Since I’ve retired from the field I have sometimes been a clock operator in the booth. Seldom does a game move to the finish line without a call from the field for a clock adjustment. It looks to me like inattentiveness, and I can almost anticipate it just before a half. That’s when coaches, players and spectators are keeping their eyes on the timepiece. A penalty enforcement while the clock is running in the first quarter can readily go unnoticed. Nobody is paying attention or cares. The referee may be taken aback, though, when he winds his arm and finds the clock already ticking away.

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When a runner moves out of bounds it is incumbent upon the covering official to kill the clock, waving his arms above his head.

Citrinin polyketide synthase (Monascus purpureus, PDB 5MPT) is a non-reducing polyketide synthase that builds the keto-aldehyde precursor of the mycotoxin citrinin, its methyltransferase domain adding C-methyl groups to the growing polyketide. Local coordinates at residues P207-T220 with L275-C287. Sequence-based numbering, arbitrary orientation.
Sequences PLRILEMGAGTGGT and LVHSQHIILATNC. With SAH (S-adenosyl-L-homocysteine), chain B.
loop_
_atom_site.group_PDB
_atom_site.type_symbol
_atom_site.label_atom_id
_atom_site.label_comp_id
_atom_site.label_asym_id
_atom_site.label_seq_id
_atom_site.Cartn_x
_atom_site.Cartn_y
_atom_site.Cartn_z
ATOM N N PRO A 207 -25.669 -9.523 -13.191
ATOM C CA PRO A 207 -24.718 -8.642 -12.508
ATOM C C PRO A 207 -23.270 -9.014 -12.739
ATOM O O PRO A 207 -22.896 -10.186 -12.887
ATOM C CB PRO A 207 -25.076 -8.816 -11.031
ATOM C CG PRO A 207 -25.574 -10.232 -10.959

Trouble is, sometimes the timer in the press box may not see the signal. Why? Periodically there are numerous players clustered in the vicinity and that scrum hides the covering official. That is particularly evident when the runner is driven from the field near a team bench, especially the bench opposite the press box.

Sometimes the official at the sidelines covering the play bends over to peer at the action beyond the sidelines while attempting to stop the clock, and I can’t see his arms clearly. Sometimes he executes a cursory signal, floppy or halfhearted, perhaps even without crossing his arms overhead.

An official killing the clock should do so with meaning, so that his purpose is clearly understood. At times, when I’ve been a clinician, I’ll have the attendees rise and go through signals: touchdowns, false starts, changes of possession, even throwing the flag. It’s surprising how sloppy many people are. You wouldn’t think that killing the clock required such a defined skill, a firmly conscious effort.